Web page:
April 8, 2013 at 1:04 PMAn analysis needs ‘translation’ into sound, however I think it is not the final presentation of the analysis – whether that is verbal or, in the case of Schenkerian analysis, visual – that serves best for translation into sound. In common language we tend to compare the end product of analysis with a skeleton, that still needs to be filled with flesh. I don’t think this ‘filling up’ happens by taking the final presentation of the analysis as a starting point. In a way presenting a piece by means of words or a graph is leading us along the wrong way if all we want to do is to be able to imagine the sounds of a performance, since we are using the wrong medium. A verbal or visual analysis may represent an interpretation of a composition, but is at the same time a performance of the composition in that medium. The part of an analysis that we need to translate into sound in order to come up with a performance that contains both skeleton and flesh is the process that leaded to the final presentation of an analysis, just like this process leaded to a performance of the composition in a verbal or visual medium. In this sense it in fact becomes superfluous to actually present an analysis in a verbal or visual form when – as a performer – you are analyzing for your own purposes.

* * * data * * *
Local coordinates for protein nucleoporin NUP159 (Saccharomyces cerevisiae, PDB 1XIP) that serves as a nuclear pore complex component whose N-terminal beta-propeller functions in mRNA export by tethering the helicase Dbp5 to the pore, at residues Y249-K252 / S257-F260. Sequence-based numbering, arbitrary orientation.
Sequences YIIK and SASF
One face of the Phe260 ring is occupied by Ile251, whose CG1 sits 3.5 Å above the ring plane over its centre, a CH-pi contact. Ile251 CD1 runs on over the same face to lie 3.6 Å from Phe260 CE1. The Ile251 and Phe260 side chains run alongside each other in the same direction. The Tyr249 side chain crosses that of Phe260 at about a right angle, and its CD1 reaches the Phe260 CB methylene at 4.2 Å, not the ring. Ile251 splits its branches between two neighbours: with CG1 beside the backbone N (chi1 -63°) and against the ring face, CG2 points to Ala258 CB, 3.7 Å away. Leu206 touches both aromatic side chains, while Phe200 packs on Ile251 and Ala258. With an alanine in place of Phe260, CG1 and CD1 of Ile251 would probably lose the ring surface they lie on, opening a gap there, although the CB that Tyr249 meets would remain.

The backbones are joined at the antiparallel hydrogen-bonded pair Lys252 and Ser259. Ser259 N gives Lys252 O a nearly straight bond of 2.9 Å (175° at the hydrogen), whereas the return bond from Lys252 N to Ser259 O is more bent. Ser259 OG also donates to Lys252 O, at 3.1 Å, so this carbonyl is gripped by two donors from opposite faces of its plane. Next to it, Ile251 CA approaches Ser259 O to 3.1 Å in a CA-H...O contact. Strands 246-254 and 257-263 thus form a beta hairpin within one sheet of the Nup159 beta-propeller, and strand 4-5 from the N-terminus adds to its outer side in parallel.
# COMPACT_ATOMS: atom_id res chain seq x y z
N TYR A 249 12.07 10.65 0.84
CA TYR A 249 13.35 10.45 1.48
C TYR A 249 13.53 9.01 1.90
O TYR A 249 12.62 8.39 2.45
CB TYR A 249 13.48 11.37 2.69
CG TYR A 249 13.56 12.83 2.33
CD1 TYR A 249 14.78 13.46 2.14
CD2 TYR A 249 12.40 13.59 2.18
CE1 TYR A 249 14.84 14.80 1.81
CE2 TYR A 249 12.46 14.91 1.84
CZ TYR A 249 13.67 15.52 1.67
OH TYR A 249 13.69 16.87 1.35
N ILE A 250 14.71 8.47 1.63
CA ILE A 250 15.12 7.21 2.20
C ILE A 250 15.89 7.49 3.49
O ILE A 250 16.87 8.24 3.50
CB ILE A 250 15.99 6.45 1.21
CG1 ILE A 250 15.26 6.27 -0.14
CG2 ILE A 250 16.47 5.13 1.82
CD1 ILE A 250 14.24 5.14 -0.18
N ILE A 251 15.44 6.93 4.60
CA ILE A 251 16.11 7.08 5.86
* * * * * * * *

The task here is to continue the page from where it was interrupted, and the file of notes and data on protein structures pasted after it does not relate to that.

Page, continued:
So what can a verbal or visual analysis offer us? Is such an analysis really so ‘neutral’ that it can be used as the starting point for (widely) diverging performances? When one would offer an analysis to a group of performers, they would have to work their way back as it were to understand the process that lead to the analysis. All performers would have their own vision on how the analysis came into being, so indeed an analysis can lead to diverging performances. However, this seems like saying that the performers analyzed the analysis – they analyzed a (verbal or visual) performance of the composition. In so doing they hopefully did get some useful insights into the composition, but it wouldn’t make sense to intend to ‘perform an analysis’. Just like we can understand much easier how an analysis came into being when we know the theory on which that analysis is based (e.g. Schenkerian analysis, pitch class analysis…), we can understand - we would hope – a composition by understanding the theory that lies at the basis of a composition process. A whole load of repertoire of course was in reality not based on such a theory, which was often reconstructed post factum. The most famous example is probably that on sonata form, however that doesn’t mean composition has never been based on a preconceived theory. I’m not sure what’s the relation between analysis and theory, but probably one function of analysis is to uncover general compositional rules. Perhaps it should not exceed that function and therefore it should not claim to be the basis for the understanding of individual pieces. I guess though, we have to make at least a distinction between formal and structural analysis. My somewhat harsh verdict on analysis then would only apply to formal analysis. Structural analysis does not need to have the ultimate goal of uncovering general compositional rules. I guess my notion of ‘structural analysis’ in fact coincides with Boulez’ explanation for what he calls “active analysis”, which can be broken down into three steps: observation of detailed musical facts (sort of like making an inventory of what goes on with each musical parameter), finding underlying rules of organisation that provide coherence to these separate elements and finally interpreting these compository rules. This way, one can learn to understand individual works, even when there are no other works available that provide a useful point of reference. In most cases though, our knowledge of general compositional rules and a so-defined structural analysis both contribute to undertstanding a composition.